If you require advice in experimental design and/or data analysis, you may arrange bioinformatics or statistics assistance services in a similar way using iLab.

 

How will postgraduate students be able to make use of centre equipment for research?

Postgraduate students will be able to access any suitable centre equipment for their research on a user-pays basis, similar to any other UoA staff member.

 

How will centre equipment be accessible for teaching/student use outside of user-pays models?

Students will have appropriate access to centre equipment.  The most appropriate method for each centre will be developed and agreed to between that centre facility’s Advisory Board and its host department(s).

 

Charges for equipment use


What is the financial model for ASAS core centres?

The charges for equipment use will be agreed at an amount designed to recover the OpEx costs (any salarys, consumables, repairs and maintenance).

How will I be charged for equipment use?

In iLab, at the time of booking equipment or submitting a service request, you will be required to select a valid UoA cost centre and project code or to indicate if you require an invoice (for external funding sources or users). Booked equipment will be charged to that code for the period of the booking irrespective of whether you used the equipment.  Equipment bookings can be cancelled online, and any queued clients will be notified of cancellations so they may take up the vacated booking.  This feedback opportunity will greatly improve the utilisation of busy centre equipment.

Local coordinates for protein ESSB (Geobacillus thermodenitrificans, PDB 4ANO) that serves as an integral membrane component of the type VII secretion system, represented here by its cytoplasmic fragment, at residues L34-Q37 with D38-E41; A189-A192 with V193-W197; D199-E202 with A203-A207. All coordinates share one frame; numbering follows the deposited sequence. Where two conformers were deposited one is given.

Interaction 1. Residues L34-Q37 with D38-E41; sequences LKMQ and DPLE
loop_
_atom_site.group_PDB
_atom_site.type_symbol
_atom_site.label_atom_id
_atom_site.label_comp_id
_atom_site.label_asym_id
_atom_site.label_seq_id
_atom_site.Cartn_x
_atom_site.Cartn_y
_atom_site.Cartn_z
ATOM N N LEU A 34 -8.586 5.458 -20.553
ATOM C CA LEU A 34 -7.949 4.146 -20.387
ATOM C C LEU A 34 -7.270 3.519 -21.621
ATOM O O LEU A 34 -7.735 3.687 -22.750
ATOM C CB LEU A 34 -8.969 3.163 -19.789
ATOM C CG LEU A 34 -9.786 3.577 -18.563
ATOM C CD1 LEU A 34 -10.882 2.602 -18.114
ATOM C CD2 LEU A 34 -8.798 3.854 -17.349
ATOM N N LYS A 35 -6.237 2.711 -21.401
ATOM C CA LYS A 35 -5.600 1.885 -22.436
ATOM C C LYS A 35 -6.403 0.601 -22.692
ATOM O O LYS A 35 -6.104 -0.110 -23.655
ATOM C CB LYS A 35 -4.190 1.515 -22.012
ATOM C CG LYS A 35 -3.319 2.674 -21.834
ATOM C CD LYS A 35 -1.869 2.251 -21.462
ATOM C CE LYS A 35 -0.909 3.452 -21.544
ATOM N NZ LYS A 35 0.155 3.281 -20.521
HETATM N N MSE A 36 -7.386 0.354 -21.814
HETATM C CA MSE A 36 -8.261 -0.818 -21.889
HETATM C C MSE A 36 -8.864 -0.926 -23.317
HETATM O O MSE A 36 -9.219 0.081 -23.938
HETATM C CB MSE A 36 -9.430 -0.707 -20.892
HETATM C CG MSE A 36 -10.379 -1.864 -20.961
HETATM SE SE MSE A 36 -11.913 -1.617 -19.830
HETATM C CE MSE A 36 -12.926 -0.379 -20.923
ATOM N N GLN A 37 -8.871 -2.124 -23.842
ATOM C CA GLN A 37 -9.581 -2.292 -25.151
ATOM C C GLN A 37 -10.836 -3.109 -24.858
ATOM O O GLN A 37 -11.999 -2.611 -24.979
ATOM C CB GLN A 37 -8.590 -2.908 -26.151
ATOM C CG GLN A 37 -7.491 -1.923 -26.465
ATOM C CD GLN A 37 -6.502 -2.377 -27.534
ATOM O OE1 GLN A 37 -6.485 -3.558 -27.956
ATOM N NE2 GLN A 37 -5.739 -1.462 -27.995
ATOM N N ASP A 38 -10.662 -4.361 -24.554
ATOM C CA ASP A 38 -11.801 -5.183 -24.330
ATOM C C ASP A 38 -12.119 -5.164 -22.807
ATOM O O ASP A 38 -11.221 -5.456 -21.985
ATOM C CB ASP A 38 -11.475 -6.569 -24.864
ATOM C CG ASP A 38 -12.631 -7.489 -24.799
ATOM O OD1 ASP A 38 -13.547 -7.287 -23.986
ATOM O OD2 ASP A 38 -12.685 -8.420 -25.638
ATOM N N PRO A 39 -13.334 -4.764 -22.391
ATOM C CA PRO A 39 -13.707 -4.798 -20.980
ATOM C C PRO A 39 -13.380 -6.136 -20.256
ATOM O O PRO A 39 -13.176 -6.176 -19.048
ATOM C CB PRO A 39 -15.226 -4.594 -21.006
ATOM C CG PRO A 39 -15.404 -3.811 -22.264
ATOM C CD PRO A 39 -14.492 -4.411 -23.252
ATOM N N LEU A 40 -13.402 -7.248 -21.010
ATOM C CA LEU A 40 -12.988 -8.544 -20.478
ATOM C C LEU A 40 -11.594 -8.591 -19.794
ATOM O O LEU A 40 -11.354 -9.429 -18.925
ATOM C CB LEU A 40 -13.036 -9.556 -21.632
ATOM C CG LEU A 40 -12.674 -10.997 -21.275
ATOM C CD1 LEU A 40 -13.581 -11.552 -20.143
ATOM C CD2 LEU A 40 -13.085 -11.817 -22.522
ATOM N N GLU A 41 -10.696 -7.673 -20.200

External use of centres


Will centre equipment be promoted to external users?

Yes. External users will be able to access iLab and will see the same presentation of the centres and their equipment as internal users.

 

Management of centres


How will each centre be managed?

Each centre will have an Advisory Board consisting of two or three academic specialists, the technical contacts within the centre, and the ASAS Operations Manager.  The Board will advise on the centres technological direction, support of equipment purchases, staff appointments, and core facility performance.

 

What is the responsibility of the Advisory Board for each centre ?

The draft terms of reference for a centres Advisory Board are:

  1. To liaise with local and international researchers to provide comprehensive, short and long term strategic plans describing the direction research and associated technology are moving.
  2. To provide business plans to support agreed equipment purchases and appointments of centre staff.